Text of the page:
My dear readers…you know how I love story telling and today is no exception.
You see, this story has romance…..
…………and young love. sigh!
The story of young love begins on a simple dinner plate, which I have also used in my tablescape today.
The plate is a distinctive and elaborate chinoiserie pattern of brilliant blue and white.
Is that a good clue? Do you know what the plate pattern is called?
If you do not know…let me set the stage for this story:
On this plate you will see a beautiful garden with an arched bridge over the water. There is also a tall pagoda type pavilion which has 3 large pillars with arched windows. The roof and gable are duplicated by a smaller building just to the left. The buildings are very ornate with curling finials at the gables and at the eaves. The buildings are surrounded by trees with varied fruits and foliage. In particular, a very large tree is seen behind the large building. There are clusters of oranges on this tree. There is also a path that leads to an arched bridge.
Legend has it…a wealthy Mandarin, had a beautiful daughter. Her name was Koong-se and she was in love with her father’s accounting assistant who was of a lowly social class.
Her father was furious because he had made plans for his daughter to wed a very wealthy Duke, who at this very minute was in a boat on his way to claim his bride, bringing gifts of jewels.
The planned marriage was to take place on the day an orange blossom fell from the tree.
However, Koong-se and the accountant assistant had another plan. Koong-se’s lover disguised himself as a servant and slipped into the palace on the eve of Koong-se’s wedding to the Duke.
The young lovers also decided to take the wedding gift of jewels the Duke had brought from his homeland. So they ran as fast as they could out of the palace, down the path and over the bridge to the Duke’s ship and sailed to a secluded island.
When the father saw what they had done…he gave chase with whips and soldiers, but the two lovers had gotten safely away.
Years later, Koong-se’s father was told of the island where the blissfully happy lovers had gone. He had not forgotten the embarrassment of what had happened years earlier and he sent his soldiers to capture the young lovers and put them to death.
However, a beautiful thing happened as the two lover’s died arm in arm. They immediately transformed themselves into a pair of doves and flew away.
You can see them flying over their former homeland at the top of the Blue Willow Plate.
I have another confession to make. I have always loved this Blue Willow pattern made by Johnson Brothers in England. 27 years ago, I had to special order this dinnerware from England and I used this 12 place setting for my everyday dishes up and until a few years ago.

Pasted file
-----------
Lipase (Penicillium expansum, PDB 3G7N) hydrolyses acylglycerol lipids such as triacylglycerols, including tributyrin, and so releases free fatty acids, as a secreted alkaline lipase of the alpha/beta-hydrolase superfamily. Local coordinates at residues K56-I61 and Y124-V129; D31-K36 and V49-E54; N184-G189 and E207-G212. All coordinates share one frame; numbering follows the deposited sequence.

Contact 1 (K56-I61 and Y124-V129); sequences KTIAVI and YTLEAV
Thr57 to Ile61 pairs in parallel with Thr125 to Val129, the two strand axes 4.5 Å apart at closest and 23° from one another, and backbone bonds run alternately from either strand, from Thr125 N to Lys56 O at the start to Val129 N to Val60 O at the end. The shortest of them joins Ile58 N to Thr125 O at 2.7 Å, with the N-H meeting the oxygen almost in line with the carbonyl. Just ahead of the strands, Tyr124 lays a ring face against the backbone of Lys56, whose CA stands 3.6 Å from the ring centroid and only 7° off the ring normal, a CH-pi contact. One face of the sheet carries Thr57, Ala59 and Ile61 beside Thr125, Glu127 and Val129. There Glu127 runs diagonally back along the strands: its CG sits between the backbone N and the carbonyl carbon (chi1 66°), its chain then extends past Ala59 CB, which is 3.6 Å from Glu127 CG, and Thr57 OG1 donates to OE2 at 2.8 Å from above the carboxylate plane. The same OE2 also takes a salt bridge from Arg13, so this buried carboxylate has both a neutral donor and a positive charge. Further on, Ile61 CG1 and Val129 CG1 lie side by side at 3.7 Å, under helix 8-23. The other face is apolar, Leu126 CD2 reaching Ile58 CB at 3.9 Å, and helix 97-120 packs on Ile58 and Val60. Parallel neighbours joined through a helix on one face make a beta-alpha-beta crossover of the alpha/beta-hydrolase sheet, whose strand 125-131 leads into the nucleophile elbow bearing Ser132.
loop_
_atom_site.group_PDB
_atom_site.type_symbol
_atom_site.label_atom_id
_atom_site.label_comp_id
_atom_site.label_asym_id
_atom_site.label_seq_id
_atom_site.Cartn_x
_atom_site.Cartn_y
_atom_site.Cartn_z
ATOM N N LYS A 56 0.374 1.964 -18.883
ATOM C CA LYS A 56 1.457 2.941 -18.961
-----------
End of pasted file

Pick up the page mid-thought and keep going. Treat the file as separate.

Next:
I originally saw this pattern at the Brookville Hotel Restaurant in Kansas where my family and I shared many of the home cooked fried chicken dinners. You can see the story of the Brookville Hotel Restaurant here along with several of their recipes….here. Yum-my good.
I have set up this tablescape using the Blue Willow Dinnerware. I love it now as much as the first day I sat a table with it… all those years ago.
I used blue handled flatware and blue stemmed glasses along with coffee/tea cups. I kept it simple with white napkins and white chargers.
And because it is Fall…I added a few little orange pumpkins…blue, white and orange! Love that combination.
You can see I also have the tea pot, creamer and sugar, platter and other serving pieces. Believe me when I tell you that this dinnerware has been heavily used.
Note the little white bird….I couldn’t resist adding a bird because of the story. Granted it is not a dove…I still think it represents the lovers.
Imagine my delight when I drove by a garage sale several months ago and caught a glimpse of a soup tureen sitting all by itself on a table.
“Stop!” I said to the Captain. “I think that is a blue willow soup tureen”. As I examined it, I noticed that it was not made by Johnson Brothers, but Royal Traditions…but I didn’t care. I also noted that the oranges were positioned differently on my soup tureen, but the doves were there…and on the ladle too!
For a couple dollars, I had added a soup tureen with soup ladle to my collection and I was as happy as those two doves who fly over the homeland.
How about a bit of trivia regarding this wonderful blue and white dinnerware?
Did you know movie makers liked to evoke a 19th-century atmosphere in several American western movies (as well as western television shows so Blue Willow dinnerware can be seen on those western rustic tables.
And the comedy, The Munsters used Blue Willow china as well as the Movie Sleepy Hollow.
Also, two of my favorite television programs featured Blue Willow plates…. The Andy Griffith Show and Murder She Wrote! Most likely to suggest a time when life was simpler.
Are you familiar with this dinnerware and do you love the pattern and story as much as I do?
Leave a comment, I would love to hear from you.
Have a great day and a wonderful beginning to the new week.
Please comment, I'd love to hear from you.